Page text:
Now, our galaxy, in a way reminds me of a celluar type of set... It has a nucleus, a sun and the planets all lined up, obeying the fabric of time evolves around the sun.

Our universe is one huge cellular system...

All this to state that somehow, we are all connected. In my view and my own observation only, it is my belief that through this connection we resonate with what we cannot explain because we are connected in the most infinitaly small way.
Now you are starting to see the realisations that I had, several years ago. It was something that I mentioned to friends several years ago.

I do not want to bore the readers. I am truly trying to understand and I simply cannot warp my head around any type of "religious" people that go to their rabbies, priests, or any other type or religious title you want to add ... on their worshiping days...
Then I will try to explain to you.

My view is that truth is truth. It doesn't really matter where it comes from.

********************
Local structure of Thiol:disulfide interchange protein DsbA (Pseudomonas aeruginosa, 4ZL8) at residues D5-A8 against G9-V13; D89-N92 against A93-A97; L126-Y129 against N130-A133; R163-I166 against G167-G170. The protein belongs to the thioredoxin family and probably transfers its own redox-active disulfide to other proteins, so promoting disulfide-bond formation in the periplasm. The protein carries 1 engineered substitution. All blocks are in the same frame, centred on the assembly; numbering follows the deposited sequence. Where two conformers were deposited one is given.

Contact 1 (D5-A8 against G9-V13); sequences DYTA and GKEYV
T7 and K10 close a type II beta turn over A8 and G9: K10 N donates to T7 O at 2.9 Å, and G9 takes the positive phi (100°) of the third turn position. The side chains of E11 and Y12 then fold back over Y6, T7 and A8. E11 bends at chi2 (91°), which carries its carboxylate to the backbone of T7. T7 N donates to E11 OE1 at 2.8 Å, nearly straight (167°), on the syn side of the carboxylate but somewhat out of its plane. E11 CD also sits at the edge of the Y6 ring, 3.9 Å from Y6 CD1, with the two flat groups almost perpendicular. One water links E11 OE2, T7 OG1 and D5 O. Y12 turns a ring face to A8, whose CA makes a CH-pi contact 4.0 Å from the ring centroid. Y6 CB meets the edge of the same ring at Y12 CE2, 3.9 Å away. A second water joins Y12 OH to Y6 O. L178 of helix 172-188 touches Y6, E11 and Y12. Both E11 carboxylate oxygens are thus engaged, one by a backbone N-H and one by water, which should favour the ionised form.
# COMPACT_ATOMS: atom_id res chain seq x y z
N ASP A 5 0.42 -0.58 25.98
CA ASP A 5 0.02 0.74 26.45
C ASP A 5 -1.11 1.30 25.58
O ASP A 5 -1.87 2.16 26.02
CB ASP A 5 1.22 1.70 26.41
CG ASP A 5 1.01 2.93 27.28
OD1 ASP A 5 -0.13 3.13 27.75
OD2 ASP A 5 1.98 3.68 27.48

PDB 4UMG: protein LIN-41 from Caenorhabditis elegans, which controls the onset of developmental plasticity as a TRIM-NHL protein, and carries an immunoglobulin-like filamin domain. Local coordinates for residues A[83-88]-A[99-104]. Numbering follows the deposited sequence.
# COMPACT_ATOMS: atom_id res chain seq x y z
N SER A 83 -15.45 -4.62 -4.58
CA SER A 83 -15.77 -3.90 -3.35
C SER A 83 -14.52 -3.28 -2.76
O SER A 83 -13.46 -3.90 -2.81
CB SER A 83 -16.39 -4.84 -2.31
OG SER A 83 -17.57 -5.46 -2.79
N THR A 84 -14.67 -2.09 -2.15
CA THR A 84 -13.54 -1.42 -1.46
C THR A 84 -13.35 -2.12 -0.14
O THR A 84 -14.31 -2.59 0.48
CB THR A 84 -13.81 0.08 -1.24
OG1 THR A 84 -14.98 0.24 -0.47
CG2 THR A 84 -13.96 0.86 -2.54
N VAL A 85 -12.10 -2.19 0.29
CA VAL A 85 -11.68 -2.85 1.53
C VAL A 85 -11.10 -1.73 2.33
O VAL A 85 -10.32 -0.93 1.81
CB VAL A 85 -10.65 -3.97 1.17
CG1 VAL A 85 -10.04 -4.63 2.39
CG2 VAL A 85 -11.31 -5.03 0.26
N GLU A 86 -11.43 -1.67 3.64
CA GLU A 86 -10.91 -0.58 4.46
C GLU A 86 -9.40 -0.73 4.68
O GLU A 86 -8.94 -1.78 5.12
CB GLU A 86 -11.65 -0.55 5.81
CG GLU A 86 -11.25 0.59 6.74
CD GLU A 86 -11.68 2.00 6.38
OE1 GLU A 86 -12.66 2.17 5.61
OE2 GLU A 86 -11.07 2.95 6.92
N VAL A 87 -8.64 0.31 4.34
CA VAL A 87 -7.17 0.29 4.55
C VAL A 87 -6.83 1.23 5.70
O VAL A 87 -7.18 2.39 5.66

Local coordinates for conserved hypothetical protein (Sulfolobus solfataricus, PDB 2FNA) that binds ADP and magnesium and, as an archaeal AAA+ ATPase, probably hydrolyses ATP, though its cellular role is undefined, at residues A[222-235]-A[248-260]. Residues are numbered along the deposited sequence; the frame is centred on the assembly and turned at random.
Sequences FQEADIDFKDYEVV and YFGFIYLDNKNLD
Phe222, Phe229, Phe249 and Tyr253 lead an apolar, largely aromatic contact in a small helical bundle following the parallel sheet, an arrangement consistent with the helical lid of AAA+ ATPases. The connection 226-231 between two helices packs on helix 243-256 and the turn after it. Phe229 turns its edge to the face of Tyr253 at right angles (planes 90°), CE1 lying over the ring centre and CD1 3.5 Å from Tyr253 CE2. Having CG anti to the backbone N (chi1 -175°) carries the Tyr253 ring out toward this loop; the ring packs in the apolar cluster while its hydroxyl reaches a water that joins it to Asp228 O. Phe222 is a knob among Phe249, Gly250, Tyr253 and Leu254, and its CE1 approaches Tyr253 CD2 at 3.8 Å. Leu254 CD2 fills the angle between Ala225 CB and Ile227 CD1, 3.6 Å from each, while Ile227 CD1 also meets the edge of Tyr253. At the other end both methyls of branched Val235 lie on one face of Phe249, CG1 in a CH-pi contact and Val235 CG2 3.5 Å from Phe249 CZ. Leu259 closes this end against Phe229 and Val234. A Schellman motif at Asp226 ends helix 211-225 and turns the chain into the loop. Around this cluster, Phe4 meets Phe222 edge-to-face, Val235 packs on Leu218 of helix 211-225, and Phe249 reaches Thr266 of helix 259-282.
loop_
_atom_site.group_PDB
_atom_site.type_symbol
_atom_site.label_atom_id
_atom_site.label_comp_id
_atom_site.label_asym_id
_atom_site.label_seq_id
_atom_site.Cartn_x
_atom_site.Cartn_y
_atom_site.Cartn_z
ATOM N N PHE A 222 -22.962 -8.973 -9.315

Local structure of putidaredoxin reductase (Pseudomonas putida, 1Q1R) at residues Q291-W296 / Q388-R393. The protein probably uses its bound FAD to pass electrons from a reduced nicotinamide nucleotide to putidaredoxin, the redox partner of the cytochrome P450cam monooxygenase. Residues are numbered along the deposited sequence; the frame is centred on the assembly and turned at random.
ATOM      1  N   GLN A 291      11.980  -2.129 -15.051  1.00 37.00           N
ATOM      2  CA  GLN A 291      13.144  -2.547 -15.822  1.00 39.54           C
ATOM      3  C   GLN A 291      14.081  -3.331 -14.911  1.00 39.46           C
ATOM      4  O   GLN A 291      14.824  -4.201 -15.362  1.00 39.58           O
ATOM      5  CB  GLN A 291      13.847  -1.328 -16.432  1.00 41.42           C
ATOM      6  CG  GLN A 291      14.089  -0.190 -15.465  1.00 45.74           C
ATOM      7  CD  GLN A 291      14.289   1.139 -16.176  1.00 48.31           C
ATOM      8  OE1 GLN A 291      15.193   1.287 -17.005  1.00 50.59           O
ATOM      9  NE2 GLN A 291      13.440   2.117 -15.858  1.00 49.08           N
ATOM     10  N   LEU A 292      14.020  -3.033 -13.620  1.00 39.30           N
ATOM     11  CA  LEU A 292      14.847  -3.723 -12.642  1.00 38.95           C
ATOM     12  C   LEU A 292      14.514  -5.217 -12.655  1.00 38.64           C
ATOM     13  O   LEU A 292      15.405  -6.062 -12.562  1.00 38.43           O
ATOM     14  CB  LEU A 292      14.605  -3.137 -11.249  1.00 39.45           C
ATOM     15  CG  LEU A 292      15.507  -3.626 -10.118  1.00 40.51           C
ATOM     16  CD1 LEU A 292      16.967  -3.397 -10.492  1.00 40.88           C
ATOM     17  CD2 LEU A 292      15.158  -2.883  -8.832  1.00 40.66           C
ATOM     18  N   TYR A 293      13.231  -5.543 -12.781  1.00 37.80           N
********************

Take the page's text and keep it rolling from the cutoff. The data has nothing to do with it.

When I watched the cowboy films of yesteryear, and I saw how the Native Americans lived, in their teepees, living off the land, using all of the buffalo, even their skin, to make their clothes, and their huts, I saw the beauty in that, that they used things only sparingly. I thought "What a wonderful way to live! Not wasting anything." It made me think that I should do the same.

You see, I don't distinguish. I don't need a theory of evolution to tell me that Native Americans, or Africans, or anyone else, are my brothers under the skin. They have the same limbs and other body parts I do. It is as plain as day to me.